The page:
Have you calculated the stock market losses caused by reports of lower than expected corporate earnings, negative reactions to the testimony of Federal Reserve Chairmen, adverse FDA pronouncements regarding drug approvals, layoff announcements, revelations of corporate fraud, trade deficits, housing slumps, banking irregularities, drops in consumer confidence, or rising gas prices? I suspect that if we could just keep news of these events from getting to the investing public the Dow Jones Industrial Average would have passed 20,000 ten years ago.

    I know it is hard to accept, but we are trying to have an open society in the U.S. That includes our Stock Market. Welcome to America where we have a civil justice system, a free press and public stock exchanges.

  • Drew: I’ve met Steve Hantler several times and have seen him provide unique insights into the issues of liability reform, have read lengthy articles he has written where he shows grasp of subtleties of the issues and challenges, and know that he has war stories from his job that would qualify for “Best of” tales on this site. See, for example, his talk at AEI.

    So that he has instead used his guest-blogging here to rehash soundbites from the PRI study is certainly disappointing and a misreading of his audience.

    I think there’s potentially a bigger problem than the median vs. mean issue with the $684 billion figure. Since Larry McQuillan has been commenting here this week, I hope we’ll get his insights on these questions.

    1) PRI gets their $3.86M figure from Karpoff/Lott (1999), which looked at a sample of 351 cases requesting punitive damages. What about the Karpoff/Lott sample makes one believe that it is a representative sample that one can extrapolate the median case from their sample to the mean tort case filed in court?

    2) Karpoff/Lott attribute some of the loss in shareholder value to reputational costs. They are effectively arguing that the marketplace already provides disincentives to engage in conduct that might result in punitive damages, reducing the argument for the need for punitive damages in the legal system. Why include the entirety of this reputational cost as a cost of the tort system? The cost comes from the accusation of bad conduct. Now, it is certainly the case that some lawsuits imposing reputational costs do so baselessly (the sudden-acceleration cases re an obvious example), but others reflect actual corporate wrongdoing and the reputational costs from that rather than anything the tort system is doing. It’s not immediately clear to me how a quantitative study can suss out that difference, but the answer doesn’t appear to be that 100% is attributable to excesses of the tort system.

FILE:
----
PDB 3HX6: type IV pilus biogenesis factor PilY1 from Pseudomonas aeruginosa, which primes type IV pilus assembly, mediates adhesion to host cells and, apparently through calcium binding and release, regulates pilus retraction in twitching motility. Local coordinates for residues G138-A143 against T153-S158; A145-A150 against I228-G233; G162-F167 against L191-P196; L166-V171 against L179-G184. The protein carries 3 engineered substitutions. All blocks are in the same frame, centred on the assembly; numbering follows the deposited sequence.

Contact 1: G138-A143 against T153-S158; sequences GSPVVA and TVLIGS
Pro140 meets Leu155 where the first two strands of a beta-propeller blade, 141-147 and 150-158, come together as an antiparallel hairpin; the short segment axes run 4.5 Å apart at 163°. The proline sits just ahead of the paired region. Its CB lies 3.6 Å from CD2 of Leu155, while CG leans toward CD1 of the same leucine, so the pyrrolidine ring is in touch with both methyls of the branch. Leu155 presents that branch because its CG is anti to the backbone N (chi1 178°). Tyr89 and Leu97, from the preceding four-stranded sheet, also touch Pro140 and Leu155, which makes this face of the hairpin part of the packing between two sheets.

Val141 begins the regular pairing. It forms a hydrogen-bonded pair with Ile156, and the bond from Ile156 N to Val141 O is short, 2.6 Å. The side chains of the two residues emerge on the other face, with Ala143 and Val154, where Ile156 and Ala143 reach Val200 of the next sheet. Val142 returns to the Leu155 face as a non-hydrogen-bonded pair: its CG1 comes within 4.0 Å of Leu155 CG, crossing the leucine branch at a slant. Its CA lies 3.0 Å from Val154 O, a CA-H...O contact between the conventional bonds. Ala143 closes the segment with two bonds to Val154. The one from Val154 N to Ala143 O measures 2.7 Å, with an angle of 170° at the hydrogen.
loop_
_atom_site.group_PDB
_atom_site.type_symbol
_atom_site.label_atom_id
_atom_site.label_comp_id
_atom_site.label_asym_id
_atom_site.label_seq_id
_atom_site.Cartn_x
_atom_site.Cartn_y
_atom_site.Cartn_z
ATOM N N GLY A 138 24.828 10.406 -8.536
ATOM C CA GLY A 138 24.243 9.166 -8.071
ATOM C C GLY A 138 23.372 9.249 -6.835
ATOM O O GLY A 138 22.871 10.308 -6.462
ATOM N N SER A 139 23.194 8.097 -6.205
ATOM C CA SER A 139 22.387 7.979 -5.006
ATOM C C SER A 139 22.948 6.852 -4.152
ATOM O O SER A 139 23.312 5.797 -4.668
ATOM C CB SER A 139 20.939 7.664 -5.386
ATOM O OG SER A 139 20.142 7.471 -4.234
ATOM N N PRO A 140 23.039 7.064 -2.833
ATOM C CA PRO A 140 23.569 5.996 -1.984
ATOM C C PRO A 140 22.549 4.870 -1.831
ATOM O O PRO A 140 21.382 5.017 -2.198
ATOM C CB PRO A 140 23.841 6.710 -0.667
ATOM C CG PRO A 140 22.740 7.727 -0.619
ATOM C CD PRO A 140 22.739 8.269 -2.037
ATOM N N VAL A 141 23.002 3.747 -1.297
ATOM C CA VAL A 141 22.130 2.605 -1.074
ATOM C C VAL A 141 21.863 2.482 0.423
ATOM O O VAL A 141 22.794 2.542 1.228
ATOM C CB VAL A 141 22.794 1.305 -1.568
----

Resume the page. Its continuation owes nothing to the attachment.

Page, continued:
3) Pedantically, the $25 billion loss of market value to Merck mentioned by Steve reflected not a single lawsuit, but the prospect of tens of thousands of lawsuits, as well as the lost expectation of a future revenue stream of billions of dollars from Vioxx sales, as well as the expectation of stricter regulation, as well as the reputational costs alluded to by Karpoff and Lott.

  • Nice comment Ted. Your candidness is refreshing. It does nothing but good things for your credibility that you address arguments on their merits and not by which side you’re on. Your point in #3 is quite right–I did not mean to imply that it was all one $25B suit.

  • Mr. Frank,

    It has been a while since I have seen one of your surveys of Vioxx litigation. They are very interesting to me at least, and I suspect to other visitors to overlawyered.com.

    I am disheartened by the recent settlement in Los Angeles. It is now established that the daycare prosecutions of a couple decades ago resulted from suggestion, obsession and general hysteria. The priest litigation suffers from the same influences. The money comes from Catholic parishioners, who had nothing to do with the alleged improbable crimes.

    And then the plaintiff lawyers took 40%.

  • Mr. Hantler accurately quotes my study’s findings on the loss of stockholder wealth due to tort lawsuits (see “Jackpot Justice” pages 36-38). The “median/mean” point raised by Mr. Drytellar can be clarified with a short elaboration.

    After reading the scholarly literature on lawsuits and stockholder loss, I concluded that the most reliable study on this topic is a 1999 study by Jonathan M. Karpoff and John R. Lott Jr. They found, after controlling for other factors, that the median loss in the market value of equity due to a lawsuit was $2.9 million. I purposely used the median loss, rather than the mean or average loss, because I wanted a conservative number to use as a forecast for 2006 (the $2.9 million was converted into inflation-adjusted 2006 dollars, resulting in the $3.86 million number cited by Mr. Hantler).

    I purposely selected the median because, as Mr. Drytellar correctly noted, medians are less sensitive to one-time, year-specific “outliers” – very high or very low effects. A $25-billion award in any given year, for example, might not be representative of what one should expect in future years, so I selected the median value to control for any extreme, disproportionate effects in the past data that might not be representative of the norm going forward. Incidentally, this is yet another example of how “Jackpot Justice” was constructed using the most conservative assumptions.